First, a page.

Cotton Candy Maker is Awesome!

I got this particular cotton candy machine today (Nostalgia Electrics PCM-805 Hard & Sugar-Free Candy Cotton Candy Maker), and while I was initially skeptical, it totally works! After eating cotton candy at a kids' festival, I began searching to see if there were any DIY articles of how to make it at home. I was thinking maybe something like melting the sugar over the stove and using a blow dryer or something. I was hoping there was some technique that would be safe and not get melted sugar all over over the kitchen.

But I almost immediately started finding reviews of this machine. I was skeptical until I saw it on a news station where they were reviewing hot gifts for whatever year, and figured they wouldn't recommend it if they hadn't tried it and found it to work.

So I ordered it, and it arrived today. I had read reviews to be sure to get the model that used either hard candies OR sugar, so that's what I got. But I suspect I'll mostly use hard candies.

I tried it out tonight. I took it out of the box, read the extremely short instructions, and put the three top pieces together. I plugged it into an outlet and preheated it for five minutes, and while that was going on, I dug through the candy dish to find two matching hard candies (it's not necessary to use two candies of the same flavor, but that's what I wanted to start with). I found two cinnamon candies.

After preheating, I turned the machine off, waited until the middle stopped spinning, then placed the two candies opposite each other in the middle well. When I turned it back on, I expected it to take some time to start making floss, but it was nearly instantaneous!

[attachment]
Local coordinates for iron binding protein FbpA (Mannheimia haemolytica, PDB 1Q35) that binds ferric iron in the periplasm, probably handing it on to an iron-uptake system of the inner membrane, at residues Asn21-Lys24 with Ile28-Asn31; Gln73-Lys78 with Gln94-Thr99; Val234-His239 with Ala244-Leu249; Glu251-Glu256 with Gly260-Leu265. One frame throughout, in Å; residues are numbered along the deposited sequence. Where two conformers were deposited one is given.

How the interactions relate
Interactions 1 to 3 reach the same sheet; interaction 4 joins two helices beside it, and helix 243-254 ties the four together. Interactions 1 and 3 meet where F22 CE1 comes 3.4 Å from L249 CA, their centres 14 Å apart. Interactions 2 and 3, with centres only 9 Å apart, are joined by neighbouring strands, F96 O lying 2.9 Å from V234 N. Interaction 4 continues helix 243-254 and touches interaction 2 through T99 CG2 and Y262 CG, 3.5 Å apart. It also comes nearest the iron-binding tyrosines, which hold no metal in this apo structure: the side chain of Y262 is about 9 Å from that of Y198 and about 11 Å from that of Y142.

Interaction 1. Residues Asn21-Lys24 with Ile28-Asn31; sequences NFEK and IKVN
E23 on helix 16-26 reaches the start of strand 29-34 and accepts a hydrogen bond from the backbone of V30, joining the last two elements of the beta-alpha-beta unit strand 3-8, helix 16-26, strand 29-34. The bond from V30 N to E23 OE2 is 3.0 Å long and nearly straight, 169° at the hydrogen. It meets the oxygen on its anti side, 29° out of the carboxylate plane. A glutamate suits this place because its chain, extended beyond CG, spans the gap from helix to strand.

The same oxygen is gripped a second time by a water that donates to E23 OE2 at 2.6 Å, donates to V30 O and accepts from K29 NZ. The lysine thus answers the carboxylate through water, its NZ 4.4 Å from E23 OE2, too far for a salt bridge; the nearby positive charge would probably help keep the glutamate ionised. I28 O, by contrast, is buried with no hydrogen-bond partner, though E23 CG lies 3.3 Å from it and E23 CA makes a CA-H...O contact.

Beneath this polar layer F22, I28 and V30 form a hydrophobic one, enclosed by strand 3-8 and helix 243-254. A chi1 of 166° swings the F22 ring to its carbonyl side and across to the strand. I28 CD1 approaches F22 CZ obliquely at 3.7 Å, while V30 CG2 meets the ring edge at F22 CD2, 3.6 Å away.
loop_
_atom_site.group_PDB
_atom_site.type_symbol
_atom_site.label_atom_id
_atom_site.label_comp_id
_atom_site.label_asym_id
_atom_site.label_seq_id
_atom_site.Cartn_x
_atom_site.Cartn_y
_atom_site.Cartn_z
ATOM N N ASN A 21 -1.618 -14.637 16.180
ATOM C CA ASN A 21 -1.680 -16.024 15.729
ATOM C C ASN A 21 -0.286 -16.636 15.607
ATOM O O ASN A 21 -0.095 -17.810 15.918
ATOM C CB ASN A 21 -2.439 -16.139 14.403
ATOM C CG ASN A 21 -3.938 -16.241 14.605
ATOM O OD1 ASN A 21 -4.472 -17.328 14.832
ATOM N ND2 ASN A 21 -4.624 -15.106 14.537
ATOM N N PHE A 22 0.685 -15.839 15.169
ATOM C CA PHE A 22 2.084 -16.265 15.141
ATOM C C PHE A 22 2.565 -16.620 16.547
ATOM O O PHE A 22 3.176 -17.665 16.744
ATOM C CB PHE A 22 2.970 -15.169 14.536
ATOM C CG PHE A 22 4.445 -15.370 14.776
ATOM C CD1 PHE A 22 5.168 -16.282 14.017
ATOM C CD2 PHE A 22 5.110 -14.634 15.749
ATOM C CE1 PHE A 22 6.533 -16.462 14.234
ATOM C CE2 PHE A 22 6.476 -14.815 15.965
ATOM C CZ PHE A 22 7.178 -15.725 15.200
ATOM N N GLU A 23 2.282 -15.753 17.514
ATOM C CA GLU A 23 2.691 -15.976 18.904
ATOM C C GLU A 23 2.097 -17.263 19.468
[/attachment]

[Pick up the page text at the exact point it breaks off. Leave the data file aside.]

I stuck my reusable plastic cone (two came with the machine) down into the bowl, and sure enough, strands of cotton candy started sticking to it! I mostly moved the cone around the bowl in a circle while simultaneously spinning it around with my fingers. The instructions said something about holding the cone horizontally once it got started, and I didn't understand that exactly while reading it. But after I got started, I could see that once you have some volume of cotton candy on the stick, you can hold it more horizontally than vertically and as long as some bit of the stuff on your stick is protruding down into the bowl, the floss will stick to it. Does that make sense? Other reviewers recommend finding a YouTube video to watch someone else's technique, but I haven't bothered to do that. I figure that a little experimentation and practice will help me perfect my technique.

When the floss stopped blowing out, I turned the machine off and ate my cotton candy. It was a novelty having cinnamon flavor! Next time I think I will try butterscotch, although root beer is also high on my list. Lots of people have indicated that Jolly Ranchers don't work. The instructions recommend the traditional-shaped round, flat candies. They say ball-shaped ones don't work. There are lots of flavors of the traditional hard candies that I like, so I don't have a problem limiting myself to those. Other people even have "recipes" where you mix various flavors together to get new flavors. I think there were a few ideas in the instruction book, too. Like Root Beer + Cream Soda = Root Beer Float. That sort of thing.

After I ate up my cotton candy, clean-up was very easy. There was a crust of cinnamon candy dust in a line around the inside of the bowl, and I actually chipped off the larger bits and ate it before washing it off in the sink. Sugar readily dissolves in warm water, so it was quick and easy to clean. Same with the candy well. There was only a few small spots of melted sugar left in the metal well, which also dissolved away in warm water. Then I put the whole shebang back in the box until the next time I want to make cotton candy.